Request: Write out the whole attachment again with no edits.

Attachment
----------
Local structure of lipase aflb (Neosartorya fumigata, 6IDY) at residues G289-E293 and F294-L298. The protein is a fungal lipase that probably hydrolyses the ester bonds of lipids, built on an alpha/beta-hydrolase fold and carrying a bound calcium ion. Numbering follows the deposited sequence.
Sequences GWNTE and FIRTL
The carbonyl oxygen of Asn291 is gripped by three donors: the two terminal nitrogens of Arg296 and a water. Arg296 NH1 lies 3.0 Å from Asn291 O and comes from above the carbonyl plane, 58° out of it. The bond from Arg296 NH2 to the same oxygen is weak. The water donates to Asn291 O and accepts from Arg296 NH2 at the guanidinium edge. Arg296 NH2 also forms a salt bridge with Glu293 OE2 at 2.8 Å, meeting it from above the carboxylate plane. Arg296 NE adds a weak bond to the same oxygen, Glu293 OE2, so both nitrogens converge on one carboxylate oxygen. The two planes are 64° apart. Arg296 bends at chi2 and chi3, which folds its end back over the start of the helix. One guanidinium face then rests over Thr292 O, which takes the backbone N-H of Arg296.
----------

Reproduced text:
Local structure of lipase aflb (Neosartorya fumigata, 6IDY) at residues G289-E293 and F294-L298. The protein is a fungal lipase that probably hydrolyses the ester bonds of lipids, built on an alpha/beta-hydrolase fold and carrying a bound calcium ion. Numbering follows the deposited sequence.
Sequences GWNTE and FIRTL
The carbonyl oxygen of Asn291 is gripped by three donors: the two terminal nitrogens of Arg296 and a water. Arg296 NH1 lies 3.0 Å from Asn291 O and comes from above the carbonyl plane, 58° out of it. The bond from Arg296 NH2 to the same oxygen is weak. The water donates to Asn291 O and accepts from Arg296 NH2 at the guanidinium edge. Arg296 NH2 also forms a salt bridge with Glu293 OE2 at 2.8 Å, meeting it from above the carboxylate plane. Arg296 NE adds a weak bond to the same oxygen, Glu293 OE2, so both nitrogens converge on one carboxylate oxygen. The two planes are 64° apart. Arg296 bends at chi2 and chi3, which folds its end back over the start of the helix. One guanidinium face then rests over Thr292 O, which takes the backbone N-H of Arg296.